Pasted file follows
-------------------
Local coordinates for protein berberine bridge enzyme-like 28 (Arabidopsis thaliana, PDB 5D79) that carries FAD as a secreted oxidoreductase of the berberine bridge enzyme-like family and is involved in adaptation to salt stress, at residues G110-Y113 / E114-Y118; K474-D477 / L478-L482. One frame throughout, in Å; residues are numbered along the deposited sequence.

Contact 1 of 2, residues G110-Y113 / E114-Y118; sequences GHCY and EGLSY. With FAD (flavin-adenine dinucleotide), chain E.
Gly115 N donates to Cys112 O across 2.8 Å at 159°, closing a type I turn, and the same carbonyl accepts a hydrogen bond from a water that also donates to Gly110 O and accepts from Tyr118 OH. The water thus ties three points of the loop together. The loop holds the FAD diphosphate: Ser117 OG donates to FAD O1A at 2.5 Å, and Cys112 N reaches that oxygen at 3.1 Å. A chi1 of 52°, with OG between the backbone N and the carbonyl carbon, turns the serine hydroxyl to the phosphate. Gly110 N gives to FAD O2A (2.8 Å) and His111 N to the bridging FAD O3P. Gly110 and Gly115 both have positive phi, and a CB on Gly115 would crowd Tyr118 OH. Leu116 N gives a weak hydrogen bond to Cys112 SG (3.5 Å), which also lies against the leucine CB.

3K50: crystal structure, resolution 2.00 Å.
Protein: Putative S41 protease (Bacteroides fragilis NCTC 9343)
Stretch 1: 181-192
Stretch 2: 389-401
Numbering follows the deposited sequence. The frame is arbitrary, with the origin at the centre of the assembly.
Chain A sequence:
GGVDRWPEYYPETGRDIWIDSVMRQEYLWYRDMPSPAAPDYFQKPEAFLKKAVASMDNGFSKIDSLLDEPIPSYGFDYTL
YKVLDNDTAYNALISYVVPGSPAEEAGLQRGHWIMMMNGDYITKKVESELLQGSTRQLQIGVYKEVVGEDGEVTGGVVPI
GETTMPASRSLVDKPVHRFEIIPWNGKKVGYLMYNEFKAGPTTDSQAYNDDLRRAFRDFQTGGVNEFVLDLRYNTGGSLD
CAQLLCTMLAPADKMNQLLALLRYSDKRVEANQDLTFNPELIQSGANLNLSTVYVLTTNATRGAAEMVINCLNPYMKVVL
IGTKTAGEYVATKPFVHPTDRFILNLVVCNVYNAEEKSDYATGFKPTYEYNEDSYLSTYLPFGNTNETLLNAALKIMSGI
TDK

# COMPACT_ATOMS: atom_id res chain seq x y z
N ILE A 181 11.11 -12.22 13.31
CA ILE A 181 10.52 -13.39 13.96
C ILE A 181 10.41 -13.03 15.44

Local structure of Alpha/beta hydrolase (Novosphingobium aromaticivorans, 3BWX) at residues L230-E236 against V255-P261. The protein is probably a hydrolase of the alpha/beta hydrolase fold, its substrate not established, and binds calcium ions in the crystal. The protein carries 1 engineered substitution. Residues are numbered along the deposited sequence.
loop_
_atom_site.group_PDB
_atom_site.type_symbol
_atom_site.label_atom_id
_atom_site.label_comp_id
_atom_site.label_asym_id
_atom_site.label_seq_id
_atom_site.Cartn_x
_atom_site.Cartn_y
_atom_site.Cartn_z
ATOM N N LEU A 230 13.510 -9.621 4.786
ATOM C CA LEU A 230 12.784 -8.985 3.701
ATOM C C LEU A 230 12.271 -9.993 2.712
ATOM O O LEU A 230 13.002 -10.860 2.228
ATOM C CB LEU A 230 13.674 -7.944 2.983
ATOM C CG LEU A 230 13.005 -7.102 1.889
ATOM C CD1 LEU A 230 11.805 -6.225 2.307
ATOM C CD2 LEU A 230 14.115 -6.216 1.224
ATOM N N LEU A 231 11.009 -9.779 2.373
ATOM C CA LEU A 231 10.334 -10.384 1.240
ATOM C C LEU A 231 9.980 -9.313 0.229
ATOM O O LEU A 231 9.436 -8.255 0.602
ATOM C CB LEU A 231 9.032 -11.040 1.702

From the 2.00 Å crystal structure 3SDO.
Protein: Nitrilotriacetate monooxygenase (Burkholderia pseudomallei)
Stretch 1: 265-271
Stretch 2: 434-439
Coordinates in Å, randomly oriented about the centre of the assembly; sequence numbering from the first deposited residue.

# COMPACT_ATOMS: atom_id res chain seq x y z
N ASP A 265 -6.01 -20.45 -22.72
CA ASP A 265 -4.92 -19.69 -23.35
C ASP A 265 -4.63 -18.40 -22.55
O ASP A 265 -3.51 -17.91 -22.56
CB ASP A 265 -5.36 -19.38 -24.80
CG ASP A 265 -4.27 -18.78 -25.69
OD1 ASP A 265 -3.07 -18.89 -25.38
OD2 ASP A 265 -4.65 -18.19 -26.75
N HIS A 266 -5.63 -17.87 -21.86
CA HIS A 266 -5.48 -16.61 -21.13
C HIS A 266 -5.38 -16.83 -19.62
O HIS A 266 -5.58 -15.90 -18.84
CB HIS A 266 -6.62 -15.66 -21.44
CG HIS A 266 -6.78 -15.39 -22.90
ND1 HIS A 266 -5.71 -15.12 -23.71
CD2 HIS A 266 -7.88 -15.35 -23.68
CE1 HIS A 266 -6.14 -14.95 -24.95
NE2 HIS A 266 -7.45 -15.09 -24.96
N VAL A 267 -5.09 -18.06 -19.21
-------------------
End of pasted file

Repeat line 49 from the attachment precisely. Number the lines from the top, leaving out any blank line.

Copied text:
# COMPACT_ATOMS: atom_id res chain seq x y z